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Q & A with New AARP State President Linda Fitzgerald

AARP Massachusetts has a new state president, Linda Fitzgerald, a life-long advocate, advisor and educator for seniors and their families. Linda was appointed to the volunteer position in March 2009. For the past 30 years, Fitzgerald has volunteered with AARP in a variety of roles, including most recently as a member of the AARP Massachusetts Executive Council and as a Congressional key contact.

Q: What drew you to the position of State President?

A: In the '70s, as a staff person at the Council of Churches of Greater Springfield, I benefited from training programs provided by AARP, and always said that I wanted to work for AARP "when I grew up." After retirement, I was honored when asked to join the AARP Massachusetts Executive Council; it was my way of giving back for all the early training that I was able to draw from over all these years. As State President, I have the opportunity to share what I've learned throughout my career with AARP—and most importantly, our 880,000 members in Massachusetts. I enjoy and look forward to "working in the vineyard," talking to and with people across the state.

Q: How will you lead AARP Massachusetts in advocating for its members on a national and state level?

A: There are many critical issues facing us that are not limited to the "older" generation. All of us are affected when it comes to health care, financial security and livable communities. I believe that by working together we all can make a difference, especially through volunteer efforts. A lot of people doing little things really add up!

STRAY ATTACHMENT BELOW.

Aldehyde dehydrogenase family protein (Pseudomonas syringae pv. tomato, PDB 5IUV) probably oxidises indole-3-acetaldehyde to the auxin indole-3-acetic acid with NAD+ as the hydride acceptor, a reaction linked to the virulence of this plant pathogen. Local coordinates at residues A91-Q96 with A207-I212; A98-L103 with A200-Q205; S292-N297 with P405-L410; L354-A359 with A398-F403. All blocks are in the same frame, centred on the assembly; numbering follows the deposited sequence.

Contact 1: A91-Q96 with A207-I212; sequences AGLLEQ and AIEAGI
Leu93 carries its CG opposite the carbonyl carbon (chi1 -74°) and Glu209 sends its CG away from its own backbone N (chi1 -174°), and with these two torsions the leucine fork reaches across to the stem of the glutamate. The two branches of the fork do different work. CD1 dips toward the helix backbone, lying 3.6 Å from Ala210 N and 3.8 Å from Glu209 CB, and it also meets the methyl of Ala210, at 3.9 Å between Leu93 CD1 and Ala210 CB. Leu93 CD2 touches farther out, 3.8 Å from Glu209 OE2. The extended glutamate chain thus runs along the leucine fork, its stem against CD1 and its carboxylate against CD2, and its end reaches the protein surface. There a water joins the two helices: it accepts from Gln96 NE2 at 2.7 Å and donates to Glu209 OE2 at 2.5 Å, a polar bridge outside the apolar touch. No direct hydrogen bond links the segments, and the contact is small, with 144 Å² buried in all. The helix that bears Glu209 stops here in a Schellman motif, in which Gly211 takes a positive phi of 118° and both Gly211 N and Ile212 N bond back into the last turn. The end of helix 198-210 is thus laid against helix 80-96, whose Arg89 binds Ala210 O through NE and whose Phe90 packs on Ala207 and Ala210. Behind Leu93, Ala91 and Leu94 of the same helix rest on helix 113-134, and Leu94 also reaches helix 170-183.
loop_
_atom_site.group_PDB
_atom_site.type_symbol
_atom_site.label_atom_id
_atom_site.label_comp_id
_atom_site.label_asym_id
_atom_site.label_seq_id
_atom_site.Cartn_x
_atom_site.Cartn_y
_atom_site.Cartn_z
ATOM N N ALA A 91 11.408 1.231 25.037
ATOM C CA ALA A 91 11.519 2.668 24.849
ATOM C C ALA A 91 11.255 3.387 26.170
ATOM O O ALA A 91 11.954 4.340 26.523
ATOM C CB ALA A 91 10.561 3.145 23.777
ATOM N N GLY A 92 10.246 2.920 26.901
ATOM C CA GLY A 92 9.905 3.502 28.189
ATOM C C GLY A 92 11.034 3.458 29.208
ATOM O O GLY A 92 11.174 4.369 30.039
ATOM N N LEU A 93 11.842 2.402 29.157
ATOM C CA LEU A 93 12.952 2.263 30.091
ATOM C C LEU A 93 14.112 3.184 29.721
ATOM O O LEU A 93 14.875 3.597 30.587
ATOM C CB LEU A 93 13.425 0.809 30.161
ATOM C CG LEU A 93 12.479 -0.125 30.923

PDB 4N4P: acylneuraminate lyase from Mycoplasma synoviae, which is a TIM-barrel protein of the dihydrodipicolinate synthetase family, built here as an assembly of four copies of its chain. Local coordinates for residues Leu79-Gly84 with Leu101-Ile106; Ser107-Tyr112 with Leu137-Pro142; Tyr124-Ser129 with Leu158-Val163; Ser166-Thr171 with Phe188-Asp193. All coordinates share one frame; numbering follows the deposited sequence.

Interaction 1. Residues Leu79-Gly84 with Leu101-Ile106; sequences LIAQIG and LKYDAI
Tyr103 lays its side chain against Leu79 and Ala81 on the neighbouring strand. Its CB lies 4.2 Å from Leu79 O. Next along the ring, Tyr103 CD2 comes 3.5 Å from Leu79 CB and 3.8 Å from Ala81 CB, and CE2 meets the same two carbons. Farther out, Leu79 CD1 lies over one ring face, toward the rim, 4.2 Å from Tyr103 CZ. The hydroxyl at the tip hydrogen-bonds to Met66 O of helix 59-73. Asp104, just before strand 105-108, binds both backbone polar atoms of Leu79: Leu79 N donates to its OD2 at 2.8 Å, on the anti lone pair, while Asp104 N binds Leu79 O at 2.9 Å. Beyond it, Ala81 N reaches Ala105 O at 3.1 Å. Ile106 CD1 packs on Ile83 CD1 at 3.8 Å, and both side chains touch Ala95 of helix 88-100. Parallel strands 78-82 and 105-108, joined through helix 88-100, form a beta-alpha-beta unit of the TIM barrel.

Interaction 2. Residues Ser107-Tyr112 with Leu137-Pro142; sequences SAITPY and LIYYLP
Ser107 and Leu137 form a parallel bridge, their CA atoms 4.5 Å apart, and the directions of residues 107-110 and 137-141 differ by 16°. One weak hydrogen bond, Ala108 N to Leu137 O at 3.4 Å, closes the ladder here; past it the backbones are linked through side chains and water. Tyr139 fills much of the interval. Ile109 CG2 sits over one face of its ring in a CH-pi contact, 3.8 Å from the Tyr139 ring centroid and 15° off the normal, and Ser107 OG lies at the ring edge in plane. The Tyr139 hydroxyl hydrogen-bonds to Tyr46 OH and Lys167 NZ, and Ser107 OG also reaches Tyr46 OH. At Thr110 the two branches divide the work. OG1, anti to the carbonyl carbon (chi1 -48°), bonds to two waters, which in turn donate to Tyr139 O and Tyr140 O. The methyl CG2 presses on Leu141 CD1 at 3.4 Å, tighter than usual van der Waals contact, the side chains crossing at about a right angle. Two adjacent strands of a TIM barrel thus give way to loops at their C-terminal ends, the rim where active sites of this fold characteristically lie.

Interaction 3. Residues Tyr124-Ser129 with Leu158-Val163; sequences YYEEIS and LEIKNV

Specifically, I want to visit the 28 local AARP chapters in Massachusetts, as well as other groups, to hear their thoughts on how we can work for change; I want to get them all more involved. I want to hear from our volunteers—and we have 2,000 across the commonwealth—to find out what's working and what we can do better. And, last but certainly not least, I want to get as many of our members involved in our advocacy efforts as possible, especially around health care reform. Whether they spend 5 minutes to email their U.S. Senator about a piece of legislation, or 5 hours helping to organize other members in their Congressional District—all our work, together, will make the difference. Of that, I am sure.

Q: What is the best part of living with your "large, wild and diverse four-generation family" in Springfield?

A: Celebrations! When we are together, we laugh a lot. And my husband and I are very proud of our kids, grandkids and extended family's accomplishments. As an aside, they are all very tolerant of me and put up with me. I'm supposed to make all the kids a quilt but so far I'm two years behind in accomplishing that goal; so much to do, so little time. And, I have to add, my long suffering husband says he's glad to get me out of the house as I spend more time traveling the commonwealth as your State President—yes, he made me say that.

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